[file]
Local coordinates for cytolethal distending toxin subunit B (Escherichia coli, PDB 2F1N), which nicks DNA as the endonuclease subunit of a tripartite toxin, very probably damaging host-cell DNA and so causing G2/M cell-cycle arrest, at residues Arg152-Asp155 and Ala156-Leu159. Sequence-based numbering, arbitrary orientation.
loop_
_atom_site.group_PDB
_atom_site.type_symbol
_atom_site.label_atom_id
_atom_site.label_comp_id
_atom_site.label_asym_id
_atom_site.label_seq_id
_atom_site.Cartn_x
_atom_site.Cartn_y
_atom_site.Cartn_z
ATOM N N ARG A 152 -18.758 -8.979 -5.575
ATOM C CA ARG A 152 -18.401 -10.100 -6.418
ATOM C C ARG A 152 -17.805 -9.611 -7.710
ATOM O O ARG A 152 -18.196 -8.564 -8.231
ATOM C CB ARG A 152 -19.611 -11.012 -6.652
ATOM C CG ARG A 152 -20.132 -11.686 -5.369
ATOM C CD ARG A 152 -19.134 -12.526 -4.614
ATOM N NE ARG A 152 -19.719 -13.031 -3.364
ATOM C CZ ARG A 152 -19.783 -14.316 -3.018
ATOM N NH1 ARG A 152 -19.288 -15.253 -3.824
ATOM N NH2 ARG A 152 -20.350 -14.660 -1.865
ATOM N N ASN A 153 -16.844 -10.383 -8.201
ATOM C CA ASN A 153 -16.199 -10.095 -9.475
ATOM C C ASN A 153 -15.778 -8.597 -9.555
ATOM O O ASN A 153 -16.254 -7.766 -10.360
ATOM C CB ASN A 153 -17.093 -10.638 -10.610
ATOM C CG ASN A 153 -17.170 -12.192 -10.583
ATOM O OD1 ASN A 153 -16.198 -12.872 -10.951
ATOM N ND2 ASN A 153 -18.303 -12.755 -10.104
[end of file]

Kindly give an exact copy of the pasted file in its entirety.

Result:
Local coordinates for cytolethal distending toxin subunit B (Escherichia coli, PDB 2F1N), which nicks DNA as the endonuclease subunit of a tripartite toxin, very probably damaging host-cell DNA and so causing G2/M cell-cycle arrest, at residues Arg152-Asp155 and Ala156-Leu159. Sequence-based numbering, arbitrary orientation.
loop_
_atom_site.group_PDB
_atom_site.type_symbol
_atom_site.label_atom_id
_atom_site.label_comp_id
_atom_site.label_asym_id
_atom_site.label_seq_id
_atom_site.Cartn_x
_atom_site.Cartn_y
_atom_site.Cartn_z
ATOM N N ARG A 152 -18.758 -8.979 -5.575
ATOM C CA ARG A 152 -18.401 -10.100 -6.418
ATOM C C ARG A 152 -17.805 -9.611 -7.710
ATOM O O ARG A 152 -18.196 -8.564 -8.231
ATOM C CB ARG A 152 -19.611 -11.012 -6.652
ATOM C CG ARG A 152 -20.132 -11.686 -5.369
ATOM C CD ARG A 152 -19.134 -12.526 -4.614
ATOM N NE ARG A 152 -19.719 -13.031 -3.364
ATOM C CZ ARG A 152 -19.783 -14.316 -3.018
ATOM N NH1 ARG A 152 -19.288 -15.253 -3.824
ATOM N NH2 ARG A 152 -20.350 -14.660 -1.865
ATOM N N ASN A 153 -16.844 -10.383 -8.201
ATOM C CA ASN A 153 -16.199 -10.095 -9.475
ATOM C C ASN A 153 -15.778 -8.597 -9.555
ATOM O O ASN A 153 -16.254 -7.766 -10.360
ATOM C CB ASN A 153 -17.093 -10.638 -10.610
ATOM C CG ASN A 153 -17.170 -12.192 -10.583
ATOM O OD1 ASN A 153 -16.198 -12.872 -10.951
ATOM N ND2 ASN A 153 -18.303 -12.755 -10.104